2013 Annual Report and Accounts - Highlights
This result was achieved by the CAA continuing to implement cost saving measures and generating income from its commercial subsidiary, CAA International Limited (CAAi).
Cost saving measures were focused on employment costs which represent approximately 60% of our total costs. During 2012/13, we moved to a performance-based total reward approach for our staff that will enable us to recognise and reward high performance. A benchmarking exercise informed our approach by enabling us to test our relative market position on pay and benefits. In addition, a number of proposals have been adopted to limit our liability to increasing pension costs, these included closing the Defined Benefit Pension Scheme to new entrants and limiting further increases in pensionable earnings to movements in price inflation. The effects of these changes combined with an overall zero based budget approach to the CAA financial plan has meant that for 2013/14 charges in the majority of cases were held or reduced as compared to 2012/13.
The CAA is directed by the DfT to prepare the financial statements in accordance with the accounting and disclosure requirements of companies’ legislation currently in force and international generally accepted accounting practice. However, the financial results of the Group are assessed by reference to financial targets agreed with the Secretary of State for Transport. The Group Regulatory Sector target requires the CAA to set its unit charges at levels sufficient to achieve a return of 6% before interest on the average level of capital employed, expressed in current cost terms. Although the CAA is required to comply with International Accounting Standard (IAS) 19 ‘Employee Benefits’ in accounting for pension costs in its financial statements the regulatory target is based upon the level of employer cash contributions paid to the CAA Pension Scheme during the financial year, rather than pension costs evaluated under IAS 19.
The CAA section of the Civil Aviation Authority Pension Scheme is currently awaiting the outcome of the formal valuation undertaken at 31 December 2012, the results of which are expected later in the year. The latest formal valuation of the CAA Section of the Civil Aviation Authority Pension Scheme at 31 December 2009 was approved by the Scheme’s Trustees on 31 March 2011. The valuation revealed an ongoing surplus of £99.7m on the technical provisions agreed with the Scheme Actuary, whereas under IAS 19 the accounts show a pension asset of £554.0m (note 18). The methodology underlying the actuarial valuation complies with pensions law and the requirements of the Pensions Regulator, and differs from that used for IAS 19 disclosures, particularly in relation to the financial assumptions used. Whilst the discount rate used for IAS 19 disclosures should be based on the yield of at least AA-rated corporate bonds, irrespective of the risk profile and funding strategy actually adopted, the discount rates used for the 2009 formal valuation were largely based on Government bond (gilt) yields (which, as at 31 December 2009, were about 1.2% pa lower than corporate bond yields). This reflects the investment strategy of the Scheme where the majority of the assets (about 84% as at 31 December 2009 and, currently, about 82%) are invested in gilts as part of a strategy to match, so far as possible, the Scheme’s pension liabilities by the cash flows from a portfolio of index-linked gilts. In addition, the formal valuation has a more prudent basis than IAS 19 disclosures and this is allowed for by means of further adjustments to the discount rate and the inclusion of reserves for contingent events, including further improvements in longevity.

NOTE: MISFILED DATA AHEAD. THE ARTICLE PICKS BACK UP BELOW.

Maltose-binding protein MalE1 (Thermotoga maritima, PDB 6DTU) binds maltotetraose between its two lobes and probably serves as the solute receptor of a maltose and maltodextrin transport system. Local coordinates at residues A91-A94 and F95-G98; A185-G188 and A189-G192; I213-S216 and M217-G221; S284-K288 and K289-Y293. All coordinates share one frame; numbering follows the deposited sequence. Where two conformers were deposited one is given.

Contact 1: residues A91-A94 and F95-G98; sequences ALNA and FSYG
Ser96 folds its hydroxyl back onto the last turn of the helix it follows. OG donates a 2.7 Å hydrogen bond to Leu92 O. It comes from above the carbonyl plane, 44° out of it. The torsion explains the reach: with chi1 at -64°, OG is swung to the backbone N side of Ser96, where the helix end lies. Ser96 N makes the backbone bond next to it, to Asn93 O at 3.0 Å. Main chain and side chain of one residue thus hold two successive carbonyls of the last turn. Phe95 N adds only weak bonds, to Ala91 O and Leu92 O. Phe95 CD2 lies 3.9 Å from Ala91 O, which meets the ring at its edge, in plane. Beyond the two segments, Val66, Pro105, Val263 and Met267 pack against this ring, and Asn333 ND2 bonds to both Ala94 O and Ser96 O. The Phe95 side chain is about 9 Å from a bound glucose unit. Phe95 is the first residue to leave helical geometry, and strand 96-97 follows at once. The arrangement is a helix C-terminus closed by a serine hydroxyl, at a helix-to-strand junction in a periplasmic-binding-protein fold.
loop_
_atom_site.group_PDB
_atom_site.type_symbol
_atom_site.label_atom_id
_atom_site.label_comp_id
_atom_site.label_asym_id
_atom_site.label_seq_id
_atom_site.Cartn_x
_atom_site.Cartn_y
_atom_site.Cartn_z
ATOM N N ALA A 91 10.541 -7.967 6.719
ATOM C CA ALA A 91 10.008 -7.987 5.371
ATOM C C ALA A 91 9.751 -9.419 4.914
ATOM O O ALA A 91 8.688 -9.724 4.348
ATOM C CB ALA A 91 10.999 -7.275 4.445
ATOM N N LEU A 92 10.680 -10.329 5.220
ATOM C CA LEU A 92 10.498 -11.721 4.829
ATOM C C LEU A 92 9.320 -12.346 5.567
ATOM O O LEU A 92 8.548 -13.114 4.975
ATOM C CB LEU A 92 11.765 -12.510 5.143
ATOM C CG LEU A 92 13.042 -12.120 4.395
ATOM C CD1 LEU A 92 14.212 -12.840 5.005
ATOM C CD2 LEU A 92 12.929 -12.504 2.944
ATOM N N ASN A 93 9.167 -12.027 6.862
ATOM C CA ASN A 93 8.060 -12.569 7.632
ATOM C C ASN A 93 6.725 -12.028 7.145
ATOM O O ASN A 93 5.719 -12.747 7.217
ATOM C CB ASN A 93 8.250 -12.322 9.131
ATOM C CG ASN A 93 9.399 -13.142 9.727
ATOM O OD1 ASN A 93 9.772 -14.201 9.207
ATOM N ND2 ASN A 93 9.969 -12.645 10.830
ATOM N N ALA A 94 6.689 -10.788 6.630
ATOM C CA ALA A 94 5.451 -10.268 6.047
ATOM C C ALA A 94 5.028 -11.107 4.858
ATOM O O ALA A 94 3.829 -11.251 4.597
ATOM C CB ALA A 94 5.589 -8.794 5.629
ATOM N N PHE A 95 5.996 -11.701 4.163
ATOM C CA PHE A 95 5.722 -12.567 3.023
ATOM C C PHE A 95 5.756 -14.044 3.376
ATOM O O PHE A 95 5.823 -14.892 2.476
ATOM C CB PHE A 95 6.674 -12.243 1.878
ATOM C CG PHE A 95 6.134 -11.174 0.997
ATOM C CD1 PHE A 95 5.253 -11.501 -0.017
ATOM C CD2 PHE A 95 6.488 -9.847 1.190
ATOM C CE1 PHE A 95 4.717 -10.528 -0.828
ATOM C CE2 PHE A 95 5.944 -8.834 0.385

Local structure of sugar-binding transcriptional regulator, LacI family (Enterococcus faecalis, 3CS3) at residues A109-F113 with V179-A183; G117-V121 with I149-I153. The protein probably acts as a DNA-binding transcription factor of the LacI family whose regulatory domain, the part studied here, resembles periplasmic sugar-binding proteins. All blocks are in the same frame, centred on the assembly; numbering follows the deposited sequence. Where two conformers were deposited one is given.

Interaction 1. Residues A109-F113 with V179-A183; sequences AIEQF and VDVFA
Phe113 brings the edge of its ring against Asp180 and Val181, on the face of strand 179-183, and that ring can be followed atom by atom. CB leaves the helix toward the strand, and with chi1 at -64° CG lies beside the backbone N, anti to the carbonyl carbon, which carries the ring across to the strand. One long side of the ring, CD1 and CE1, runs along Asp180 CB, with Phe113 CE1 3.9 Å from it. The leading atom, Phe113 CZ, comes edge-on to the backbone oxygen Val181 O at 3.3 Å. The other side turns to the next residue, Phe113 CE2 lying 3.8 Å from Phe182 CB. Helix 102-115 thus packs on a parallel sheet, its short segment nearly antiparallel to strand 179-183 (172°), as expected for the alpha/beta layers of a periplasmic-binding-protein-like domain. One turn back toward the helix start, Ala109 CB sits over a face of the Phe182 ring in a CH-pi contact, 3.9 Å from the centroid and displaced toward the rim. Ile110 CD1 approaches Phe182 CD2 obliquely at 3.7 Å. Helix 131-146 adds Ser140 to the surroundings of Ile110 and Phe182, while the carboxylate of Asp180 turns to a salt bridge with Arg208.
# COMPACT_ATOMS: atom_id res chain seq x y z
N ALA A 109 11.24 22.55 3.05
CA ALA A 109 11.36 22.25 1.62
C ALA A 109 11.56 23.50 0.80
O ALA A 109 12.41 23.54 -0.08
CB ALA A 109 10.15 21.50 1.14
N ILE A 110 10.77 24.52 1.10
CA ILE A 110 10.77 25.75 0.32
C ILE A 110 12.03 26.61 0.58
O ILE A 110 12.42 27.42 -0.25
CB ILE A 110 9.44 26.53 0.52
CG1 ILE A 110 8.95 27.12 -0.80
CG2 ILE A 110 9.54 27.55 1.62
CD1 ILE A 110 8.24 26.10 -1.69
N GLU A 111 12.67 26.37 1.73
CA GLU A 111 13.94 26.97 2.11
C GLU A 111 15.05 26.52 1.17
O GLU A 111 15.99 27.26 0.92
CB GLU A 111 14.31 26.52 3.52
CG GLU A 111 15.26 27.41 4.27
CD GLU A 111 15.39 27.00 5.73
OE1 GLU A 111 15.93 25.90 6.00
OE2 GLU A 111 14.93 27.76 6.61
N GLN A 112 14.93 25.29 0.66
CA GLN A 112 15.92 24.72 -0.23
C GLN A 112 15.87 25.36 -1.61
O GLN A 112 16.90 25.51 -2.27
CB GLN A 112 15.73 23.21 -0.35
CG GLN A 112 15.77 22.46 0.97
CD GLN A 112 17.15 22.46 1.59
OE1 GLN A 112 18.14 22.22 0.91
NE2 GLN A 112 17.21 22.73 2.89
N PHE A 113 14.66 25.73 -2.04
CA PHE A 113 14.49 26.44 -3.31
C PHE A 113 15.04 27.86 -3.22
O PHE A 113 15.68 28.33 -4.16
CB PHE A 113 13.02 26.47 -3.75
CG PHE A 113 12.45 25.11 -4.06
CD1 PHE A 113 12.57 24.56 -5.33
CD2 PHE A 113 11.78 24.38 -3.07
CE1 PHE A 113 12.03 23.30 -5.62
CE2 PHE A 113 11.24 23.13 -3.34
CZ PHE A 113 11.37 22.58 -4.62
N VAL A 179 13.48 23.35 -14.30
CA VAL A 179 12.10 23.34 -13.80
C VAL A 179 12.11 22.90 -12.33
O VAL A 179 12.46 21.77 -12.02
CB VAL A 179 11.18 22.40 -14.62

The wholly owned subsidiary company, CAA International Limited, delivered an expanded programme of global advisory services and training, supporting industry and the Government both in the UK and overseas. The company had another successful year, achieving a turnover of £17.1m (2012: £15.4m), an annual increase of 11.0%, despite the difficult trading conditions created by the global economy. The company’s operating result saw an increased profit after tax of £2.3m (2012: £1.3m) which principally reflects the increase in income and continued downward drive on operating costs during the year. The company employed an average of 41 staff during the financial year with a further 39 being supplied from other areas within the Group.
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